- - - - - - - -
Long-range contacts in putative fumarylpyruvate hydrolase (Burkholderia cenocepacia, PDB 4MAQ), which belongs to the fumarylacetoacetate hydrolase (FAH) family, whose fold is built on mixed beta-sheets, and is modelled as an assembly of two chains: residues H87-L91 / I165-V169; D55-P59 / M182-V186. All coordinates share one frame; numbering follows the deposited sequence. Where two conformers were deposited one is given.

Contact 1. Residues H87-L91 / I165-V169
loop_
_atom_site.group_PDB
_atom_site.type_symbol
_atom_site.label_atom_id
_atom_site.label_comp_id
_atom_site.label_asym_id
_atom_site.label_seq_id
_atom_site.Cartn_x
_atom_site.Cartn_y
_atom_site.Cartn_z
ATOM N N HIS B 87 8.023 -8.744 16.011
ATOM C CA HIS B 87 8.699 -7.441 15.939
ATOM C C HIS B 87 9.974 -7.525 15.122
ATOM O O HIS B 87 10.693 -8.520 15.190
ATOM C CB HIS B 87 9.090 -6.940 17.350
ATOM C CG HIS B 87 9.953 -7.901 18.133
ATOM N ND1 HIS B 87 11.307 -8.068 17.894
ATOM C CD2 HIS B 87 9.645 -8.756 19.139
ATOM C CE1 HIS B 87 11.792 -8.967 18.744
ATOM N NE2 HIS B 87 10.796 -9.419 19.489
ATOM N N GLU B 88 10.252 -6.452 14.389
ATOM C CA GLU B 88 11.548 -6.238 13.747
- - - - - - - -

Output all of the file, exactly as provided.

Long-range contacts in putative fumarylpyruvate hydrolase (Burkholderia cenocepacia, PDB 4MAQ), which belongs to the fumarylacetoacetate hydrolase (FAH) family, whose fold is built on mixed beta-sheets, and is modelled as an assembly of two chains: residues H87-L91 / I165-V169; D55-P59 / M182-V186. All coordinates share one frame; numbering follows the deposited sequence. Where two conformers were deposited one is given.

Contact 1. Residues H87-L91 / I165-V169
loop_
_atom_site.group_PDB
_atom_site.type_symbol
_atom_site.label_atom_id
_atom_site.label_comp_id
_atom_site.label_asym_id
_atom_site.label_seq_id
_atom_site.Cartn_x
_atom_site.Cartn_y
_atom_site.Cartn_z
ATOM N N HIS B 87 8.023 -8.744 16.011
ATOM C CA HIS B 87 8.699 -7.441 15.939
ATOM C C HIS B 87 9.974 -7.525 15.122
ATOM O O HIS B 87 10.693 -8.520 15.190
ATOM C CB HIS B 87 9.090 -6.940 17.350
ATOM C CG HIS B 87 9.953 -7.901 18.133
ATOM N ND1 HIS B 87 11.307 -8.068 17.894
ATOM C CD2 HIS B 87 9.645 -8.756 19.139
ATOM C CE1 HIS B 87 11.792 -8.967 18.744
ATOM N NE2 HIS B 87 10.796 -9.419 19.489
ATOM N N GLU B 88 10.252 -6.452 14.389
ATOM C CA GLU B 88 11.548 -6.238 13.747